OK, so this is my dialysis chair

OK, so this is my dialysis chair
for the morning.

(narrator) Matthew Herbert comes
to Portsmouth's Queen Alexandra Hospital

for dialysis three times a week.

We've got our own little telly as well,

and that's the dialysis machine.

- That's Marion. Hello, Marion.
- Hello.

This is a fistula.

They need to put the needles into a vein

but your normal veins
are all a bit too small.

The needles are quite large
and it would end up blowing the vein,

so they cut your arm open
and bring a vein to the surface

like they have on this one,
as you can see.

They make a little loop
with an arterial vein and a normal vein.

That increases the pressure
in the normal vein

and you can put the needles in
because it makes that vein bigger.

This is about nine years old,
this fistula.

Matthew's unusual. He's one of three
patients who puts his own needles in.

We normally needle the patients.

(narrator) Many units are encouraging
patients to become more involved,

including needling their own fistulas
and setting up machines by themselves.

Time, ten past seven, yes?
So 25 past eleven.

That's what time I'll be done.

(narrator) There's a wide variation
in the recovery time

different patients need
between dialysis sessions.

Matthew's chosen profession is one
of the most stressful you can imagine.

He's head chef at a restaurant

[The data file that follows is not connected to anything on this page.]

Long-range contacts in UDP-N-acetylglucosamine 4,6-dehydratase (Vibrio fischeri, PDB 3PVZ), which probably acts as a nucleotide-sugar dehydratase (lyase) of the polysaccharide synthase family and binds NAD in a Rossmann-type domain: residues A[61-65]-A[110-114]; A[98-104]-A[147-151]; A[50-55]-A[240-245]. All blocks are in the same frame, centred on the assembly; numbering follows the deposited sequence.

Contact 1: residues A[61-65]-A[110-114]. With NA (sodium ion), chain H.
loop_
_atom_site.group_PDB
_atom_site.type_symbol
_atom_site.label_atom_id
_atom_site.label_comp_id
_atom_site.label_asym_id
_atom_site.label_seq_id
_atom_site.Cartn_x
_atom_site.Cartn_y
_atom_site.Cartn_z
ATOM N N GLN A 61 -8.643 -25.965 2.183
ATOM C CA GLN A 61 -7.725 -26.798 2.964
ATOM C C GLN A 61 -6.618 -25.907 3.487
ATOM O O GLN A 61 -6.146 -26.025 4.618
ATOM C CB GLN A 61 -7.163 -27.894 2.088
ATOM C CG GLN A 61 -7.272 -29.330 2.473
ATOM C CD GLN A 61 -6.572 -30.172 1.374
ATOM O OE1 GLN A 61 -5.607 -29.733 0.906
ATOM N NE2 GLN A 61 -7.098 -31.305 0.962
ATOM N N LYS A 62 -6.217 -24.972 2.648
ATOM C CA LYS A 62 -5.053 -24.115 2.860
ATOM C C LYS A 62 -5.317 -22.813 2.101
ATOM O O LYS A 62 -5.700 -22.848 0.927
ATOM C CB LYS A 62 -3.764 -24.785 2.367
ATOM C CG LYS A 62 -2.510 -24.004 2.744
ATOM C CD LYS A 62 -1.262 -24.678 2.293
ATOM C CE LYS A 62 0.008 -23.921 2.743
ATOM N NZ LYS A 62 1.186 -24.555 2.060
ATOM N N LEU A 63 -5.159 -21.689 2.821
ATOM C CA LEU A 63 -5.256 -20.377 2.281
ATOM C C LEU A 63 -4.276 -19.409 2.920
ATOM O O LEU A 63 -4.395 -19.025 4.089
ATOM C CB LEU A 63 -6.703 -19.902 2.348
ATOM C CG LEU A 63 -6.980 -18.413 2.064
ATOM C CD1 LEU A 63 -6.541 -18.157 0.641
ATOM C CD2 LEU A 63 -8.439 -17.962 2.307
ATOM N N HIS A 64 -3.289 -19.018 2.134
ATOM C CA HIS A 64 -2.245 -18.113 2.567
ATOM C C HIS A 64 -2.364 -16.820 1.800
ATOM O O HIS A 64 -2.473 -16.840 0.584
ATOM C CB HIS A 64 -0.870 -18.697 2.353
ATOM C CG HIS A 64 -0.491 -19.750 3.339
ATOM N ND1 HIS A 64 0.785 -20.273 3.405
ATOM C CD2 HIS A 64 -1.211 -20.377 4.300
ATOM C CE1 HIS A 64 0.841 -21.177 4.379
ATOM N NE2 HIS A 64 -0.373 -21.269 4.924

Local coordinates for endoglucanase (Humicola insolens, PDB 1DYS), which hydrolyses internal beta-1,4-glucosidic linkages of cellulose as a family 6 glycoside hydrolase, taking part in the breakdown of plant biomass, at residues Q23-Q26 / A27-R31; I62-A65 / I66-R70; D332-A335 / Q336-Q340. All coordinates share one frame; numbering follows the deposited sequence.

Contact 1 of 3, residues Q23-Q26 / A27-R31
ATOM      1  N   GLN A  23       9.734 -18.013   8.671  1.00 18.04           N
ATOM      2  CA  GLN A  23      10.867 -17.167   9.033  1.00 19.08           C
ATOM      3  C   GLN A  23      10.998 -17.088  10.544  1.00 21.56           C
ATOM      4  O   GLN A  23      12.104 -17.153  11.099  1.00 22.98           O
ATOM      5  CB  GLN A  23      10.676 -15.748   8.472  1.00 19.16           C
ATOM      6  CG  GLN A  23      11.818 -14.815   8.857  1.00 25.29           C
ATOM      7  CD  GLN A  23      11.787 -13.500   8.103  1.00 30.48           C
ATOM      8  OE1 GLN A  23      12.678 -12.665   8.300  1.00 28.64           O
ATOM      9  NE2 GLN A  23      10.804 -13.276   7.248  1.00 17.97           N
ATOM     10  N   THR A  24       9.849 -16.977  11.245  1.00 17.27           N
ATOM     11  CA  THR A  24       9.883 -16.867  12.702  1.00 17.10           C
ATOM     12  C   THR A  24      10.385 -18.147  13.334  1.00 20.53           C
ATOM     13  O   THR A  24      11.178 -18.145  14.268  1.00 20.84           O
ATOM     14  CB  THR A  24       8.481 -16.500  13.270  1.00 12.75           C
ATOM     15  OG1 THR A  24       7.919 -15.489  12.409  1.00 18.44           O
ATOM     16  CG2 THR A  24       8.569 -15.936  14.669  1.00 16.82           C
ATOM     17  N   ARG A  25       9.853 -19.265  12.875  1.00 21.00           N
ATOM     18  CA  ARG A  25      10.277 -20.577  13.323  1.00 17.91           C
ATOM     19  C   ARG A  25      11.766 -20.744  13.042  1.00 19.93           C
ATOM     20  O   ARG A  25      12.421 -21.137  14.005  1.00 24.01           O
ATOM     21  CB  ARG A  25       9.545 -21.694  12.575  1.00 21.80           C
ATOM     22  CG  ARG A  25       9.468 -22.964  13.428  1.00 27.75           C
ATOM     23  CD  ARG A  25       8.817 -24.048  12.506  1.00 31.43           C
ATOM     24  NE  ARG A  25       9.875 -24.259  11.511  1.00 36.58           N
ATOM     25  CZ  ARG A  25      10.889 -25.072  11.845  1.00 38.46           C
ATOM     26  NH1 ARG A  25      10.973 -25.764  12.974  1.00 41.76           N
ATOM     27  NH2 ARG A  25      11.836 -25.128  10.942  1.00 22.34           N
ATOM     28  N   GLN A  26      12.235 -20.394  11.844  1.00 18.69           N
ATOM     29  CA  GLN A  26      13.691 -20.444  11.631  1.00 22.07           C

in Petersfield, Hampshire,

which he runs with his partner Kay.

It can be anything up to 60,
65 hours a week,

spread over six days.

Obviously now's a very busy time for me.

I'm straight off the dialysis.
Usually I get here at ten.

When I have dialysis
I have to get here when I can get here.

I'm feeling a little drained
at the moment. Quite drained.

But you've just got to keep your head
down and plug along, just carry on.

(narrator) Matthew is 28 years old and
started dialysis when he was just 17.

When I was in Southampton Hospital
for a long time

I used to watch a lot of cooking shows

and ended up taking an interest in it,
and that's where it all went.

Then I went to college
and that's how it started, really.

I just got interested.
This got me into cheffing.

(narrator) When he was 15
Matthew caught FSGS,

a rare form of kidney disease

that unfortunately can recur
in transplanted kidneys.

There are many patients
may not be suitable for transplants

and for them, dialysis is necessary
for the rest of their lives.

(Matthew) This will be
for the rest of my life.

My dad gave me a kidney.

We waited five years and I thought,
"I've waited long enough"

and unfortunately my old illness
came back

and polluted the kidney that he'd given
me and I was back to square one,

so I got them to take it back out
and I came straight back on here.

It's very hard to handle to begin with,

not so much for Matt and myself
but mostly for his family

because they've got all their hopes
pinned on a transplant that works

and hopefully him living into old age,

children, grandchildren and everything.

(narrator) Matthew is able to balance
hospital dialysis appointments

with his working and family life.

However, for some people dialysis
at home may be a more suitable option,

either in the form of haemodialysis
or peritoneal dialysis.

I remember when he first started at 17.
He came with his dad and his mum.

I sure did.

He still smiled and was very optimistic
about the whole thing.

(Matthew) You know, it keeps me alive,
keeps me happy.

What more can I ask, really?